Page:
I consistently received calls for work. Some days more than one school wanted me. I secured regular part-time work and principals said they were happy to take me for any days I was available.

I wasn’t a better teacher, nor was I more experienced than my earlier foray into teaching.

The only difference was my surname.

Working under the Paton name has allowed me to be privy to what some people really think about non-Anglos in the workplace. At one school, an assistant principal told me she wouldn’t hire teachers — even casually — if they had a “surname I couldn’t pronounce”.

“They won’t know the Australian culture, so I’m not exposing my students to that,” she harrumphed.

In other workplaces, I’ve been reluctant to disclose my Croatian heritage to workmates until I feel the right vibe. Sometimes, I’ve gone in too early with the disclosure and the niggling questions begin. Where’s that surname from, were you born here, or the slightly odd, “You’ll have to bring in some Croatian food for us to try”. Denying me the right to be an Australian-Croatian is a gut punch. It’s the key to my identity.

According to the 2021 Census, a third of Australia’s population claimed Anglo origin. It took until last year for Australia to elect a prime minister with a non-Anglo-Saxon surname.

Sounds like we non-Anglos are the majority from the grassroots to the very top. The tipping point has well and truly arrived.

Maybe it’s time to stop ‘othering’ the majority. Start looking beyond a name as a label and ‘catch all’ of assumptions.

P.S. I’ve just come across a peer-reviewed scholarly paper which highlights the racism I’ve written about above.

The paper, No one would give me that job in Australia’: when professional identities intersect with how teachers look, speak and where they come from, confirms to me that my experience is NOT unusual.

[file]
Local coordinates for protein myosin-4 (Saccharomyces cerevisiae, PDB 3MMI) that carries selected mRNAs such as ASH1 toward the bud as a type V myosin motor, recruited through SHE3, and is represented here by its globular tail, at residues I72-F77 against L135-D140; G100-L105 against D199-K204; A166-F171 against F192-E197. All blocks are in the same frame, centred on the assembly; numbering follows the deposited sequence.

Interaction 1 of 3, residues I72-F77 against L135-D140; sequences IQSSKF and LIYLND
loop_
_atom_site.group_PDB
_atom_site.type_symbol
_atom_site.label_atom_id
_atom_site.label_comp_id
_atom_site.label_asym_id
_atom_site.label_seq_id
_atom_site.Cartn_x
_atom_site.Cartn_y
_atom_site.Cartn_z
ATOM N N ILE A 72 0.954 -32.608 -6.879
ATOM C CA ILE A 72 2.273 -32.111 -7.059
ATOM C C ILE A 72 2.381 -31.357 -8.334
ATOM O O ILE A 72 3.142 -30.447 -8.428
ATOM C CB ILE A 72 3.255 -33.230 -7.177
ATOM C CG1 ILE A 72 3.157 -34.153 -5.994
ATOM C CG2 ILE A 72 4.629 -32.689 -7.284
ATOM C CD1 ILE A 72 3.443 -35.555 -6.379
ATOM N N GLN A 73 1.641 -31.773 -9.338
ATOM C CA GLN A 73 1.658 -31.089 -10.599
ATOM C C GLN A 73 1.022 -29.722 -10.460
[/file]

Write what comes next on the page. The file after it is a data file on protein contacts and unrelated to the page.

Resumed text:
In this Monash University (Victoria, Australia) study, seven out of the 19 participants were secondary school teachers, yet only one was able to find employment in a high school.

For instance, the researchers state: “Largely due to unemployment, even though several teachers were qualified and experienced schoolteachers, most decided to teach EAL [English as an additional language] and ELICOS [English lnaguage Intensive Courses for overseas Students] because they could not secure any job in the school sector.”

Australia has a ridiculous shortage of teachers and it will continue to get worse, particularly in NSW, where I’m based. Internal education department documents show this state will run out of new teachers by 2026 (Baker, 2021). We pride ourselves on being a diverse and tolerant nation.

I repeat my opening point that if you can access an Anglo-Saxon surname, grab it!

References:

Baker, J. (7 October 2021). Public school teacher shortage raises fears they will ‘run out of teachers’. The Sydney Morning Herald. [behind a paywall]

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Margaret Paton, Aussie-based education writer

PhD student at Deakin University, Australia, using netnography to explore out-of-field teaching. GradCert Ed Research MTeach|GradDip Comm Mgmt |BA Journalism.